As used herein, the term “impairment” refers to any of a number of conditions that may reduce vehicle operator performance. A vehicle operator may be impaired if the vehicle operator is drowsy, asleep, distracted, intoxicated, ill, injured, suffering from a sudden onset of a medical condition, etc. Additionally, as used herein, the term “vehicle” may refer to any of a number of motorized transportation devices. A vehicle may be a car, truck, bus, train, boat, plane, etc. Additionally, as used herein, the term “driver” may refer to any operator of a vehicle. A driver may be a car driver, truck driver, bus driver, train engineer, captain of a boat, pilot of a plane, etc.

FIG. 1 illustrates an example risk assessment system 100 for identifying the driver, or operator, of a vehicle and developing a risk profile for the driver. The high-level architecture includes both hardware and software applications, as well as various data communications channels for communicating data between the various hardware and software components. The risk assessment system 100 may be roughly divided into front-end components 102 and back-end components 104. The front-end components 102 may be mobile components disposed in the vehicle (e.g. car, truck, boat, etc.), and the back-end components 104 may stationary components, in an implementation.

The front end components 102 include one or more risk variable collection modules 106, a driver alert interface 108, and one or more mobile devices 110. Additionally, the front end components 102 may include an on-board computer 114, in an implementation. The on-board computer 114 may be permanently installed in the vehicle (not shown) and may interface with various sensors in the vehicle (e.g., a braking sensor, a speedometer, a tachometer, etc.) or in the risk variable collection modules 106. Further, the on-board computer 114 may interface with various external output devices in the vehicle such as the driver alert interface 108, one or more speakers (not shown), one or more displays (not shown), etc.

The one or more risk variable collection modules 106 may include, by way of example, a computer vision module 116, biometric sensor module 117, driving behavior module 118, motion sensor module 119, identification signal module 120, audio sensor module 121, geopositioning module 122, and user preference module 123. Each of the risk variable collection modules 116-123 may include sensors to gather data (e.g. accelerometers, cameras, microphones, gyroscopes, etc.), routines to analyze sensor data or otherwise manipulate sensor data, and/or interfaces for communication outside the vehicle (e.g. global positioning system (GPS) antennas, wireless network interfaces, etc.), for example. Details of the example risk modules 116-123 are discussed with reference to FIG. 2. The one or more mobile devices 110 may include, by way of example, a smart-phone 125, laptop/desktop computer 126, tablet computer 127, or web-enabled cell phone 128.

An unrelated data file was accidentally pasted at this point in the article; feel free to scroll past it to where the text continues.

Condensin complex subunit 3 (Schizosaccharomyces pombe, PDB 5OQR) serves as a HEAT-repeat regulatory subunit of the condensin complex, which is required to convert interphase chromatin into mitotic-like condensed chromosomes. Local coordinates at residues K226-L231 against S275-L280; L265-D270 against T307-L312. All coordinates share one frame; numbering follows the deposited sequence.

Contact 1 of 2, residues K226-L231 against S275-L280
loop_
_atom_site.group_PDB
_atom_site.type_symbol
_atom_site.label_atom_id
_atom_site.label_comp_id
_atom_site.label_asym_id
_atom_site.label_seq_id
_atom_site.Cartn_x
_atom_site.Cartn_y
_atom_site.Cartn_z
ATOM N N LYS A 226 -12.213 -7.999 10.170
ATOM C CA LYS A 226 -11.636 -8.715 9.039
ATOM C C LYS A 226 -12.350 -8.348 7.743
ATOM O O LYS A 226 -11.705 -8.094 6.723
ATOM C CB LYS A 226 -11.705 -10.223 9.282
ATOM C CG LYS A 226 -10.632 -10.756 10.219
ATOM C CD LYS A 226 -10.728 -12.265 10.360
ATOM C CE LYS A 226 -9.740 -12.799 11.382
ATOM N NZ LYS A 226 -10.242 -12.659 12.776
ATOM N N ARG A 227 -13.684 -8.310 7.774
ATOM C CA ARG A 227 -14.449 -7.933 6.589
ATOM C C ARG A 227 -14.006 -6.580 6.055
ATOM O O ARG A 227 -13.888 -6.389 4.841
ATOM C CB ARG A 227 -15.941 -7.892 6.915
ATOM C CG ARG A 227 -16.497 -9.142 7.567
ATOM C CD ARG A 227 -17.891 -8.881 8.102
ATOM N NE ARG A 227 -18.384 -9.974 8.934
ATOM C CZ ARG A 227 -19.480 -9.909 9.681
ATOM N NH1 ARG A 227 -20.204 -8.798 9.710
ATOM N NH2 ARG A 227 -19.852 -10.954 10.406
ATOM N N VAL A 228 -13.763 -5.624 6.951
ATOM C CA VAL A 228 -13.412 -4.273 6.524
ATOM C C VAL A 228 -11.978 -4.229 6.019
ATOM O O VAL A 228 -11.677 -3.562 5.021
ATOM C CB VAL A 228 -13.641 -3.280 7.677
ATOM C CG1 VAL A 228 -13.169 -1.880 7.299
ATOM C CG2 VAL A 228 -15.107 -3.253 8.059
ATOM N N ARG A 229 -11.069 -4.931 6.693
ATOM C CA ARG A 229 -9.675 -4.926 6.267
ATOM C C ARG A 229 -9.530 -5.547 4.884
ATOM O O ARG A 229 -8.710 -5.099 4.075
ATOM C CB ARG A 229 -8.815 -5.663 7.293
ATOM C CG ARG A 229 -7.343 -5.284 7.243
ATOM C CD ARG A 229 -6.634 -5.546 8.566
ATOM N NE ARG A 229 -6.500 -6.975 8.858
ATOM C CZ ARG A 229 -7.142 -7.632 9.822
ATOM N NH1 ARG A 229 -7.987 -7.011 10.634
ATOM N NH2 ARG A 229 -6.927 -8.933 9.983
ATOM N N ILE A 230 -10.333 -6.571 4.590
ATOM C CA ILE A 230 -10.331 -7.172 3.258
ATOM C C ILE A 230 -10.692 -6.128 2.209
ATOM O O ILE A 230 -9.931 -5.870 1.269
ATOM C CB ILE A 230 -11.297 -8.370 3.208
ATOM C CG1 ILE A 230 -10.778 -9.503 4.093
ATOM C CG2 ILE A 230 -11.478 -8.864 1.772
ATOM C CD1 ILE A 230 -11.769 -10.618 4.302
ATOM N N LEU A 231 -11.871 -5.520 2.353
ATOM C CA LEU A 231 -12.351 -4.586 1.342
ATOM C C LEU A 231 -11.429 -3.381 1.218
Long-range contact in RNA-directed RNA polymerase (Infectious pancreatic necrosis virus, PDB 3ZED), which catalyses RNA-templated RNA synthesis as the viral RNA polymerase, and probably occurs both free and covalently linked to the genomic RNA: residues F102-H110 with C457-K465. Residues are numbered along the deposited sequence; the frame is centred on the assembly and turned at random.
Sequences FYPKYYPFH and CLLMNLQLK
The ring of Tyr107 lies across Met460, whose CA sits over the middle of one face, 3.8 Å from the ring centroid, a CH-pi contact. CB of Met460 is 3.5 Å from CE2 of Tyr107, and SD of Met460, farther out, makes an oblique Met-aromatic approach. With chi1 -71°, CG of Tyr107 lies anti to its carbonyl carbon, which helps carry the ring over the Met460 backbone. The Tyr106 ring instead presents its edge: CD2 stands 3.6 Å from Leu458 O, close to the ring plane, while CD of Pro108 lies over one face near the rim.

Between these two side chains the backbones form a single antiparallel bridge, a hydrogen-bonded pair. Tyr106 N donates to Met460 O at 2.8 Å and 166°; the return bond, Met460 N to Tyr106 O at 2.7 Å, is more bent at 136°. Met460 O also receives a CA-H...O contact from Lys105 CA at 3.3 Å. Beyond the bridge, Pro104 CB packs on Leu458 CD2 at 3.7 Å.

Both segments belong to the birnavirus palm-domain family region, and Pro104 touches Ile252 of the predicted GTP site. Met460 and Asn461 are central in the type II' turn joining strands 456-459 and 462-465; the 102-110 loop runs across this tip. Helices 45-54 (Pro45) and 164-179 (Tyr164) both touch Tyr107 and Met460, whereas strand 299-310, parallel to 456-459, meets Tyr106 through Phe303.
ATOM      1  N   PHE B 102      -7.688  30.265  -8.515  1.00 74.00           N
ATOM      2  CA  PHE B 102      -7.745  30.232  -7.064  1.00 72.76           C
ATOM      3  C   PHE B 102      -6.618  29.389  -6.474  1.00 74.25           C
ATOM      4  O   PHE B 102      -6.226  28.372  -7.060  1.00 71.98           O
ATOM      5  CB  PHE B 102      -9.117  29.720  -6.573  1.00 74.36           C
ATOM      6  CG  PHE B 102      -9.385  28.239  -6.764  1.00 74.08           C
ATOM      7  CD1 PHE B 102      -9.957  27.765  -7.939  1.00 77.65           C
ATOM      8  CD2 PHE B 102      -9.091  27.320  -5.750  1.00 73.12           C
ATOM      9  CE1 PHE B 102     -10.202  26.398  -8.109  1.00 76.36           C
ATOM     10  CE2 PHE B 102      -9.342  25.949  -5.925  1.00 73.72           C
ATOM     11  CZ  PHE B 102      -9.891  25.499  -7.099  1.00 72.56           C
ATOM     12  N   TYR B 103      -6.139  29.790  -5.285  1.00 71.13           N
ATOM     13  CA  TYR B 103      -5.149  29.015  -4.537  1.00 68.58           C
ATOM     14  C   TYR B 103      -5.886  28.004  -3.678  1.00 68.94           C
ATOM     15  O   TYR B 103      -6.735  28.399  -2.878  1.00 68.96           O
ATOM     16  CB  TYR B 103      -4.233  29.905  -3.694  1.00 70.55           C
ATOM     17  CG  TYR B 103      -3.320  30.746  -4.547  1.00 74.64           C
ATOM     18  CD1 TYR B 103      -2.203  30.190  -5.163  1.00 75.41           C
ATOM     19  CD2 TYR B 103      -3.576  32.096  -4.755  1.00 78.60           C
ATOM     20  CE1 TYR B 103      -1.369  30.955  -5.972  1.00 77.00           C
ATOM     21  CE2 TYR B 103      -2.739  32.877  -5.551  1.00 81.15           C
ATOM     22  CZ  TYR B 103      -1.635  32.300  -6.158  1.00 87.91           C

The front-end components 102 communicate with the back-end components 104 via the network 130. The network 130 may be a proprietary network, a secure public internet, a virtual private network or some other type of network, such as dedicated access lines, plain ordinary telephone lines, satellite links, combinations of these, etc. Where the network 130 comprises the Internet, data communications may take place over the network 130 via an Internet communication protocol.

The back-end components 104 include a server 140 with one or more computer processors adapted and configured to execute various software applications and components of the risk assessment system 100, in addition to other software applications. The server 140 further includes a database 146. The database 146 is adapted to store data related to the operation of the risk assessment system 100. Such data might include, for example, data collected by the front-end components 102 pertaining to the risk assessment system 100 and uploaded to the server 140. The server 140 may access data stored in the database 146 when executing various functions and tasks associated with the operation of the risk assessment system 100.

Although the risk assessment system 100 is shown to include one server 140, four mobile devices 125-128, eight risk variable collection modules 116-123, and one on-board computer 114, it is understood that different numbers of servers, mobile devices, risk variable collection modules, and on-board computers may be utilized. For example, the system 100 may include a plurality of servers and hundreds of risk variable collection modules or sensors, all of which may be interconnected via the network 130. Further, the one or more mobile devices 110 and/or the one or more risk variable collection modules 106 may perform the various functions described herein in conjunction with the on-board computer 114 or alone (in such cases, the on-board computer 114 need not be present). Likewise, the on-board computer 114 may perform the various functions described herein in conjunction with the mobile devices 125-128 and risk variable collection modules 116-123 or alone (in such cases, the mobile devices 125-128 and risk variable collection modules 116-123 need not be present).